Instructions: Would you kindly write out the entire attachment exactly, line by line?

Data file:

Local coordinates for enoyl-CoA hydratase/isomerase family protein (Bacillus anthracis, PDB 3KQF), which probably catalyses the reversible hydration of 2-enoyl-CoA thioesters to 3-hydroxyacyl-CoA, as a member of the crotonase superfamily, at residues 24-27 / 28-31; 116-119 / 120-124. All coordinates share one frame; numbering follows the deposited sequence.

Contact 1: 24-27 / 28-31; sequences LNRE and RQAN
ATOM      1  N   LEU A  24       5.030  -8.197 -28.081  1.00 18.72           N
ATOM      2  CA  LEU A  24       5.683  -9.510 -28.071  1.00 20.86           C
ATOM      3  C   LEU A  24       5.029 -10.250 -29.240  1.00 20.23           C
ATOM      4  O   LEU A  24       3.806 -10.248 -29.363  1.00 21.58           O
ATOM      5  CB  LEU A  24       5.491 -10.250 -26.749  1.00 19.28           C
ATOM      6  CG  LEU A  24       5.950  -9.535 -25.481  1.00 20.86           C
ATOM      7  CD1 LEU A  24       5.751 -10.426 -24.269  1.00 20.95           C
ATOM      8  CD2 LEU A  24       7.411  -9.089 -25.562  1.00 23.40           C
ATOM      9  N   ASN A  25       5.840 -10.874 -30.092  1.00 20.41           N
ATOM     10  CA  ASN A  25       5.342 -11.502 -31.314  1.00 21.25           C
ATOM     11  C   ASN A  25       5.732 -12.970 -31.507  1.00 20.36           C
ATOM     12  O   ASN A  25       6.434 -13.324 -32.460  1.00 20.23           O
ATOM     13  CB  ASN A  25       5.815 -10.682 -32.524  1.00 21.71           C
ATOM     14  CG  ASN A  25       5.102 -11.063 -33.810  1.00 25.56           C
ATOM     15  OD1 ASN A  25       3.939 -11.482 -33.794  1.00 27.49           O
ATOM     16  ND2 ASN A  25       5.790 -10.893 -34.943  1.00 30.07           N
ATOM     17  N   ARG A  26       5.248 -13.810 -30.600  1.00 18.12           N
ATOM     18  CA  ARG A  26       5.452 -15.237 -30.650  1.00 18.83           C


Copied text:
Local coordinates for enoyl-CoA hydratase/isomerase family protein (Bacillus anthracis, PDB 3KQF), which probably catalyses the reversible hydration of 2-enoyl-CoA thioesters to 3-hydroxyacyl-CoA, as a member of the crotonase superfamily, at residues 24-27 / 28-31; 116-119 / 120-124. All coordinates share one frame; numbering follows the deposited sequence.

Contact 1: 24-27 / 28-31; sequences LNRE and RQAN
ATOM      1  N   LEU A  24       5.030  -8.197 -28.081  1.00 18.72           N
ATOM      2  CA  LEU A  24       5.683  -9.510 -28.071  1.00 20.86           C
ATOM      3  C   LEU A  24       5.029 -10.250 -29.240  1.00 20.23           C
ATOM      4  O   LEU A  24       3.806 -10.248 -29.363  1.00 21.58           O
ATOM      5  CB  LEU A  24       5.491 -10.250 -26.749  1.00 19.28           C
ATOM      6  CG  LEU A  24       5.950  -9.535 -25.481  1.00 20.86           C
ATOM      7  CD1 LEU A  24       5.751 -10.426 -24.269  1.00 20.95           C
ATOM      8  CD2 LEU A  24       7.411  -9.089 -25.562  1.00 23.40           C
ATOM      9  N   ASN A  25       5.840 -10.874 -30.092  1.00 20.41           N
ATOM     10  CA  ASN A  25       5.342 -11.502 -31.314  1.00 21.25           C
ATOM     11  C   ASN A  25       5.732 -12.970 -31.507  1.00 20.36           C
ATOM     12  O   ASN A  25       6.434 -13.324 -32.460  1.00 20.23           O
ATOM     13  CB  ASN A  25       5.815 -10.682 -32.524  1.00 21.71           C
ATOM     14  CG  ASN A  25       5.102 -11.063 -33.810  1.00 25.56           C
ATOM     15  OD1 ASN A  25       3.939 -11.482 -33.794  1.00 27.49           O
ATOM     16  ND2 ASN A  25       5.790 -10.893 -34.943  1.00 30.07           N
ATOM     17  N   ARG A  26       5.248 -13.810 -30.600  1.00 18.12           N
ATOM     18  CA  ARG A  26       5.452 -15.237 -30.650  1.00 18.83           C